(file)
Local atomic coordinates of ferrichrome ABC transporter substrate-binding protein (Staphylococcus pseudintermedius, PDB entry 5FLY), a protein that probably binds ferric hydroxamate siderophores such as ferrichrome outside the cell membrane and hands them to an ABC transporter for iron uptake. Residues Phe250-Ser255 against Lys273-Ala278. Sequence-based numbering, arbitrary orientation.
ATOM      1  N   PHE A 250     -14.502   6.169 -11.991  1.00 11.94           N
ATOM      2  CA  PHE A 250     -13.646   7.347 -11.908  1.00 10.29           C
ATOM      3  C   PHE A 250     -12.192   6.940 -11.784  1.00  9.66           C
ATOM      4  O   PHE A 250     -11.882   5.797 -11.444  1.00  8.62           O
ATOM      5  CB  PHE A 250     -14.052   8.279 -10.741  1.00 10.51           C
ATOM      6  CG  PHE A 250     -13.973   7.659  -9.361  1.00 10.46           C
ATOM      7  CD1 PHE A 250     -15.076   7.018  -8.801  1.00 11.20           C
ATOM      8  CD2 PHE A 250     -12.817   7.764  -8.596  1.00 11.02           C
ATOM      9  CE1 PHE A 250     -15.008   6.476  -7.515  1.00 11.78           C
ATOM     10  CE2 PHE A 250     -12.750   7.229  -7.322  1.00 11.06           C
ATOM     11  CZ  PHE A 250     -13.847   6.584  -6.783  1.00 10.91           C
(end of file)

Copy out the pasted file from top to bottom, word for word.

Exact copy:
Local atomic coordinates of ferrichrome ABC transporter substrate-binding protein (Staphylococcus pseudintermedius, PDB entry 5FLY), a protein that probably binds ferric hydroxamate siderophores such as ferrichrome outside the cell membrane and hands them to an ABC transporter for iron uptake. Residues Phe250-Ser255 against Lys273-Ala278. Sequence-based numbering, arbitrary orientation.
ATOM      1  N   PHE A 250     -14.502   6.169 -11.991  1.00 11.94           N
ATOM      2  CA  PHE A 250     -13.646   7.347 -11.908  1.00 10.29           C
ATOM      3  C   PHE A 250     -12.192   6.940 -11.784  1.00  9.66           C
ATOM      4  O   PHE A 250     -11.882   5.797 -11.444  1.00  8.62           O
ATOM      5  CB  PHE A 250     -14.052   8.279 -10.741  1.00 10.51           C
ATOM      6  CG  PHE A 250     -13.973   7.659  -9.361  1.00 10.46           C
ATOM      7  CD1 PHE A 250     -15.076   7.018  -8.801  1.00 11.20           C
ATOM      8  CD2 PHE A 250     -12.817   7.764  -8.596  1.00 11.02           C
ATOM      9  CE1 PHE A 250     -15.008   6.476  -7.515  1.00 11.78           C
ATOM     10  CE2 PHE A 250     -12.750   7.229  -7.322  1.00 11.06           C
ATOM     11  CZ  PHE A 250     -13.847   6.584  -6.783  1.00 10.91           C